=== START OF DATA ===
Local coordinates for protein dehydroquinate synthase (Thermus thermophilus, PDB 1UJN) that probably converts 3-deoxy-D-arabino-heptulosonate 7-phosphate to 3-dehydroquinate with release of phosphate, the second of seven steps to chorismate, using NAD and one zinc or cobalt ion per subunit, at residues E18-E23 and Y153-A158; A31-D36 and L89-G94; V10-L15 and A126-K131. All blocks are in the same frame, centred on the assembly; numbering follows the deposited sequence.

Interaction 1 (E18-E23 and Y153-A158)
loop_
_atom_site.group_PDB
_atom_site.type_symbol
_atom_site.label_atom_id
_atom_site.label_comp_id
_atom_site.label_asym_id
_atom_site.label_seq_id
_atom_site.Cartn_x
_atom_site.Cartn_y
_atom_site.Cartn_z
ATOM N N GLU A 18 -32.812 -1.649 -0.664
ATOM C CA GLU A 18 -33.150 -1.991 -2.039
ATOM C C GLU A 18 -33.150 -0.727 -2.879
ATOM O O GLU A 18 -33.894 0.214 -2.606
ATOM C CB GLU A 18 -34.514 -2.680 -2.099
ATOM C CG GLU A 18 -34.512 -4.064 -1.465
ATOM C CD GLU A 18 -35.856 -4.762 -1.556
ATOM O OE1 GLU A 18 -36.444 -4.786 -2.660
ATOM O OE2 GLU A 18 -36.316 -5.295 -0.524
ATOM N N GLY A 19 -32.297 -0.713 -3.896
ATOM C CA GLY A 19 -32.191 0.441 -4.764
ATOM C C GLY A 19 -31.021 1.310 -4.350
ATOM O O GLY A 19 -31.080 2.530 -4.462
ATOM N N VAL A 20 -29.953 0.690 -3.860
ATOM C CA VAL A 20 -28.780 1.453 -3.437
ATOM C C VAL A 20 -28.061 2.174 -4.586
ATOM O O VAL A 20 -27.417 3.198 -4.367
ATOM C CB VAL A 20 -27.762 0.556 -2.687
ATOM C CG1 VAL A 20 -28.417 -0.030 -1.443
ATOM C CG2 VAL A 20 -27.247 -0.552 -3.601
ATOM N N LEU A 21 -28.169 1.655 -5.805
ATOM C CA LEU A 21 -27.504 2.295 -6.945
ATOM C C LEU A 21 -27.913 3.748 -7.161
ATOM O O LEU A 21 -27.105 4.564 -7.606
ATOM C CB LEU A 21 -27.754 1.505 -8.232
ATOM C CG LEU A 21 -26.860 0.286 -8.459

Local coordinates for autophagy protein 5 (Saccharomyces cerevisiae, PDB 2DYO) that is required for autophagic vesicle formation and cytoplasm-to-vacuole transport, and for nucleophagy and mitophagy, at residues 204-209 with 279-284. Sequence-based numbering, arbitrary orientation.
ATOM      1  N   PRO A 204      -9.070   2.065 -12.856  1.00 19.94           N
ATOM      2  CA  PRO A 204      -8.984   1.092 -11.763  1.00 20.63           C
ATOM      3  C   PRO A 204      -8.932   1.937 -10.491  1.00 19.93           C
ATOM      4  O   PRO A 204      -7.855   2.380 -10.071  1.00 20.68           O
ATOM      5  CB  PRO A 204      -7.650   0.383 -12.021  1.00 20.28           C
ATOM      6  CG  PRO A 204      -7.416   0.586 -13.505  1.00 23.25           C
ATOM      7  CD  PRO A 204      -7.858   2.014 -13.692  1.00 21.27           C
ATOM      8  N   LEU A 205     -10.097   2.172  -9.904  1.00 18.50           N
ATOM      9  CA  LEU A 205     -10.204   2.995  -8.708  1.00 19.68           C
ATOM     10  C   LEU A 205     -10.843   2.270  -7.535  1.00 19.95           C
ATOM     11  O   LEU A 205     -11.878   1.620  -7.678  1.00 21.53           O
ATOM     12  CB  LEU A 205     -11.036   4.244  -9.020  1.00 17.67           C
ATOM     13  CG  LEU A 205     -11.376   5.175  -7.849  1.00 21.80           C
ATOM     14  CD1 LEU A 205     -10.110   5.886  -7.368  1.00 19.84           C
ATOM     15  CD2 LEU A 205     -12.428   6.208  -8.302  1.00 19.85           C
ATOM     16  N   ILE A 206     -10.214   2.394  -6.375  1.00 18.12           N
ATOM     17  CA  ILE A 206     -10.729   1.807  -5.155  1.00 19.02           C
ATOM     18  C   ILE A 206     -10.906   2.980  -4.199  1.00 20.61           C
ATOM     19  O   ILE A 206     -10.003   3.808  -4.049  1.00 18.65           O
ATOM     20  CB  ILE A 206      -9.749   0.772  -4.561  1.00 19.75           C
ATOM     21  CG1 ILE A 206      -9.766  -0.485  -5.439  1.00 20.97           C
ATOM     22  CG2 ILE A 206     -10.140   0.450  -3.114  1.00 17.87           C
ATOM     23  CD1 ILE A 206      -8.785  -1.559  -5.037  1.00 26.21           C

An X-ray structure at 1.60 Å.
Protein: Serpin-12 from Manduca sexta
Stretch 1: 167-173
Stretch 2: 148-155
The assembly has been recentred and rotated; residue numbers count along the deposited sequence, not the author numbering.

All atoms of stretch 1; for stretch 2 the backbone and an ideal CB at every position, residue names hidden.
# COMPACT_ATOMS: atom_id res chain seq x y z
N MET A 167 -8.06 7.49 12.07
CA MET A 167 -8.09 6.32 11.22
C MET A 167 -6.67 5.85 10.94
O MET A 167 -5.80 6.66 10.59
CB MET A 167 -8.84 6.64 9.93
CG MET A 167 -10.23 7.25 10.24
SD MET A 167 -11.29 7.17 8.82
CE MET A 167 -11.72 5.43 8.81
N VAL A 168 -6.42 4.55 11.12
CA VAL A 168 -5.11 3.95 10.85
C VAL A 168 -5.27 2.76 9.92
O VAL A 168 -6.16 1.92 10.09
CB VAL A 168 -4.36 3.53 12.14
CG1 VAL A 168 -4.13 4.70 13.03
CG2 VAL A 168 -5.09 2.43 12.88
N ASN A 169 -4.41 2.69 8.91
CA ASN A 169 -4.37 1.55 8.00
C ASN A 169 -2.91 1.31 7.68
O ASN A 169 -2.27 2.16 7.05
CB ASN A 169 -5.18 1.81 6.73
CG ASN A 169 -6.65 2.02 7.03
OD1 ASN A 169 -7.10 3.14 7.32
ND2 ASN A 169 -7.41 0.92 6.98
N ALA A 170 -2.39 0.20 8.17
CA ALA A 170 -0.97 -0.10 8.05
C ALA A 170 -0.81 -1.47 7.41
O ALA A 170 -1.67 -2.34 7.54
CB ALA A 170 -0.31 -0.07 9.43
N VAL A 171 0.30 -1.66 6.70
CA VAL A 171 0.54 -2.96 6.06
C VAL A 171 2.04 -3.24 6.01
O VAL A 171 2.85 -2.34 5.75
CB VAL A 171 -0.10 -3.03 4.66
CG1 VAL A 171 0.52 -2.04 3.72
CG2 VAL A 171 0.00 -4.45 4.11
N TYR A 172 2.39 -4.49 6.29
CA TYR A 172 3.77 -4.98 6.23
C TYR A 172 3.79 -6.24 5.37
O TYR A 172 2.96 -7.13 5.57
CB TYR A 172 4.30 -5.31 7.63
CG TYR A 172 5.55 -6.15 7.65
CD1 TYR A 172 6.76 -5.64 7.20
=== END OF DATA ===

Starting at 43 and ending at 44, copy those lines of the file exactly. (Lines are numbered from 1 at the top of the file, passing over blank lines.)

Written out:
ATOM      4  O   PRO A 204      -7.855   2.380 -10.071  1.00 20.68           O
ATOM      5  CB  PRO A 204      -7.650   0.383 -12.021  1.00 20.28           C